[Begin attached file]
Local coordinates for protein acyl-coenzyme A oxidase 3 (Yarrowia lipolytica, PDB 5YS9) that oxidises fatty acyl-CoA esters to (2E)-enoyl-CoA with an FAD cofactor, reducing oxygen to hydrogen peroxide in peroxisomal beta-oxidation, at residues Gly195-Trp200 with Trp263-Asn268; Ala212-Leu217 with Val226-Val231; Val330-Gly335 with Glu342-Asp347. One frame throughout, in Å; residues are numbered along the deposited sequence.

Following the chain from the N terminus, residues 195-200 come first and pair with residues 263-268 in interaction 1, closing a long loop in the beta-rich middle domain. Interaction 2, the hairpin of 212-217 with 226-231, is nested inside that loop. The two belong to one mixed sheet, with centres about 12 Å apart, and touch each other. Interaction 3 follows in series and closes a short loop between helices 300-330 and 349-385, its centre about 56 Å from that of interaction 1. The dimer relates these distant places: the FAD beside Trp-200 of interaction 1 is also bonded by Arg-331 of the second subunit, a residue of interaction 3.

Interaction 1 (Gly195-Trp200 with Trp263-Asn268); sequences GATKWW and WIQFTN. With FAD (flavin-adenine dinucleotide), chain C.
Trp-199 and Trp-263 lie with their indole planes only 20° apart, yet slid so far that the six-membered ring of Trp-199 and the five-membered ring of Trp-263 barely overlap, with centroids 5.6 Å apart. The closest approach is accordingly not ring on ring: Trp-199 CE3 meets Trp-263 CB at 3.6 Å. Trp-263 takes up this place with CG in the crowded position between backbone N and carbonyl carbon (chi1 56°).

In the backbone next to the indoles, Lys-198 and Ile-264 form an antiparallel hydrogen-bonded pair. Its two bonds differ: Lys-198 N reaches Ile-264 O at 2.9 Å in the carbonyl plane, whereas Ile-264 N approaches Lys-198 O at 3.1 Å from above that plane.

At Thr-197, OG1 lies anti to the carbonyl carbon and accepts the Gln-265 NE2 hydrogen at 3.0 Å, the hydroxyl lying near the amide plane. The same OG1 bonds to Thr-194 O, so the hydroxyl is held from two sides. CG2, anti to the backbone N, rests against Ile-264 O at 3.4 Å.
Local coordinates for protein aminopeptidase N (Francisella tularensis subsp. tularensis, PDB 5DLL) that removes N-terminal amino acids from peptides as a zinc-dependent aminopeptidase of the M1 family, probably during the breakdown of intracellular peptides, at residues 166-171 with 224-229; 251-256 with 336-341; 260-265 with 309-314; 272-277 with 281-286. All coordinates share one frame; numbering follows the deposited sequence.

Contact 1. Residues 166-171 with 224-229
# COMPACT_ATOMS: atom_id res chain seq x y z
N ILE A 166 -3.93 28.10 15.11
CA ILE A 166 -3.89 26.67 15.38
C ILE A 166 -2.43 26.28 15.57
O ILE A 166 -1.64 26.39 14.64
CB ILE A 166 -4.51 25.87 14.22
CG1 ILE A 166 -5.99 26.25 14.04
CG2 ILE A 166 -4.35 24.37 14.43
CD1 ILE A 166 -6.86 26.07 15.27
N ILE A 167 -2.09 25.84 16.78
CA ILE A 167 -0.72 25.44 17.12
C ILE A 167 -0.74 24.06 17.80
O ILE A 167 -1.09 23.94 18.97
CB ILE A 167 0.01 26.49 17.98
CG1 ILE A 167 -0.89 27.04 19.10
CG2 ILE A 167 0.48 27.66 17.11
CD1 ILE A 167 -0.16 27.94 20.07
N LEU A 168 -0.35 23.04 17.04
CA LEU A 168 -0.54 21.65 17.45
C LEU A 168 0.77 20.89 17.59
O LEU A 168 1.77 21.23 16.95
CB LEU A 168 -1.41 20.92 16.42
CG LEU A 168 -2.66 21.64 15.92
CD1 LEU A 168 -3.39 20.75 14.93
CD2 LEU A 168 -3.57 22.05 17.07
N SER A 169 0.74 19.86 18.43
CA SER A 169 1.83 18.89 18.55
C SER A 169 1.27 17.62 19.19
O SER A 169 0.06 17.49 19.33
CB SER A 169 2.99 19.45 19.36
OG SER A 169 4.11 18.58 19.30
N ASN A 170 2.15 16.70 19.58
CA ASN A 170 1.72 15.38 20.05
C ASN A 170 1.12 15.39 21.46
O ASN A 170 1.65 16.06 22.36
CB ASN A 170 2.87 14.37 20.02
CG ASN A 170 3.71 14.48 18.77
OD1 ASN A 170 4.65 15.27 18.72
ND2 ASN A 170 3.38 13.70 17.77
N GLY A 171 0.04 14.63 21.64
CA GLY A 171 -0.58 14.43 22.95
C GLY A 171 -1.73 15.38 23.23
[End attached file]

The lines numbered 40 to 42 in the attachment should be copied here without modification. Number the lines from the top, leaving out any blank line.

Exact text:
N ASN A 170 2.15 16.70 19.58
CA ASN A 170 1.72 15.38 20.05
C ASN A 170 1.12 15.39 21.46